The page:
Our research explores value and valuation in a variety of social and environmental contexts, from the valuation of human life and development in the public and private sectors to the financial values being created in new markets for carbon, biodiversity, land and water.
Under the umbrella project Human, non-human and environmental values: an impossible frontier?, we are currently carrying out research under five separate themes:
Private and public sector development: how is value for money calculated?
In recent decades there has been an increasing call for the evaluation and assessment of the effectiveness and impact of international development aid. Increasingly, such impact measurement technologies take the form of complex mathematical indicators, which have come to lead the field of calculative devices in development, performing quantified representations of value in development. Research within this theme considers the calculation and performance of value in several key areas of development policy and intervention, including case studies of Black Economic Empowerment in South Africa and infrastructural development as illustrative cases of private sector development, and also cases studies of UK DfID’s assessment of ‘value for money’ in its development and humanitarian funding in the public sector, and the growing business of Social Impact Assessment in the third sector. In each of these cases, particular attention is given to how the concept of value is produced and framed by particular impact measurement technologies and how this ‘value’ relates to social and economic harm, care, and change.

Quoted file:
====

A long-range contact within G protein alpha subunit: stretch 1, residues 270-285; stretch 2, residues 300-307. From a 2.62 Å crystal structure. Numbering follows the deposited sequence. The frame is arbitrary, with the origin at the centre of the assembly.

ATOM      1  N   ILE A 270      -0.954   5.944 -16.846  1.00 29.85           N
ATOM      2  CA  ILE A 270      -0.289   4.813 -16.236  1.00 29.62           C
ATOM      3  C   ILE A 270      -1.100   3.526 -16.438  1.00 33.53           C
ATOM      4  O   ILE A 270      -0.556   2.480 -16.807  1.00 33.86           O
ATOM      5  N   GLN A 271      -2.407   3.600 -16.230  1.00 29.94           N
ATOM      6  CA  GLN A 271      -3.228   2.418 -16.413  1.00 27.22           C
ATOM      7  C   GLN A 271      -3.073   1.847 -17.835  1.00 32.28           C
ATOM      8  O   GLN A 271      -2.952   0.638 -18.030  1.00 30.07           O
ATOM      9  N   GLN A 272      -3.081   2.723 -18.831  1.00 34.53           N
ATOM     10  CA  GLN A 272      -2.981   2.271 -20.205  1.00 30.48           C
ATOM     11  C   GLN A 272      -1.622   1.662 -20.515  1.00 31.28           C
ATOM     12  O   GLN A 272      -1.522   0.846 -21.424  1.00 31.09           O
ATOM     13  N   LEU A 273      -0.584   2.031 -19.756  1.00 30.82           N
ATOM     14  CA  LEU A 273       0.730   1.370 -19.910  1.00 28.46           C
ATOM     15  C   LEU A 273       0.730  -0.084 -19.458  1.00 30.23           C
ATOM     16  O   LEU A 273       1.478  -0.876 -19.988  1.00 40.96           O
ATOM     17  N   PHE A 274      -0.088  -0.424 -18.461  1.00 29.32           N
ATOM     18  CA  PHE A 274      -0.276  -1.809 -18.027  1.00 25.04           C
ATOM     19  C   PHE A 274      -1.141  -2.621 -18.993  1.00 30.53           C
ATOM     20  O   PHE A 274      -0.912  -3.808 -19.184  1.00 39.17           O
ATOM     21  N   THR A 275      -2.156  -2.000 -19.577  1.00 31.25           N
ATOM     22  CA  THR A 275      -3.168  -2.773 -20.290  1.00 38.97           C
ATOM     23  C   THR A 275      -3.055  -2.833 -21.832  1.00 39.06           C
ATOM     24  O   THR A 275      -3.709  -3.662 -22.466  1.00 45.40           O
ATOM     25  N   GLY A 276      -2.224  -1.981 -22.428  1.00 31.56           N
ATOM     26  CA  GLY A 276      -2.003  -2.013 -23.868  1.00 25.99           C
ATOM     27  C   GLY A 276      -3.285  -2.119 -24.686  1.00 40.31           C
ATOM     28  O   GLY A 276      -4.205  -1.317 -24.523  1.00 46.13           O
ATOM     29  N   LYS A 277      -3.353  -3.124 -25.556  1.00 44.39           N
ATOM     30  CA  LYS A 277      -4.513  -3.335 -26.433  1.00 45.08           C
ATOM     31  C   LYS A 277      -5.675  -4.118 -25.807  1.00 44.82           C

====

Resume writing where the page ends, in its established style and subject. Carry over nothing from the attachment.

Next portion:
Climate change futures: how is the value of certified emissions reductions (CERs) created?
The Green Climate Fund (GCF) was established at the United Nations Climate Change Conference in Durban in 2011, with the World Bank named as an interim Executive in order to provide finance for climate change mitigation and adaptation in developing countries. Its institutional and operating practices are in the process of establishment. It will be central to the effort to create a better climate future, and yet the calculative practices of how different types of emission reduction projects are valued are not well understood, even within the national institutions which accredit successful projects with tradable certified emissions reductions (CERs). How various emissions reduction projects are certified relies on opaque quantification techniques and on the value of narrative around the technical issue of additionality. The extension of carbon markets through the GCF is expected to aggravate this pre-existing problem of valuation. This project examines the emerging functionality of the GCF globally through case studies in South Africa and India and of carbon traders at the ‘global level’.
Allowable death: how is human life valued or not?
There are many historical examples of cases in which certain groups of people have not been valued enough to be counted even when they die, as in the immeasurable loss of life in the colonial Congo, or in the Chinese famine of 1961. Lost lives have a particular place in political economy, as the death of one person can improve economic opportunities for others, and yet the context of expendable people is not well understood. This project examines the contemporary context in which it is possible to have ‘allowable death’ from poor health or malnutrition by detailing narratives that position certain human lives as not mattering to others, including to potential assisters in government and NGOs. It looks at how the social value of a person is calculated, how this is justified morally, and the role of stigma and blame in these processes. This theoretical research is being supported by an empirical case study of people living with HIV/AIDS in Zimbabwe, which explores how the value – or lack thereof – of these people effectively confers on them an allowable death.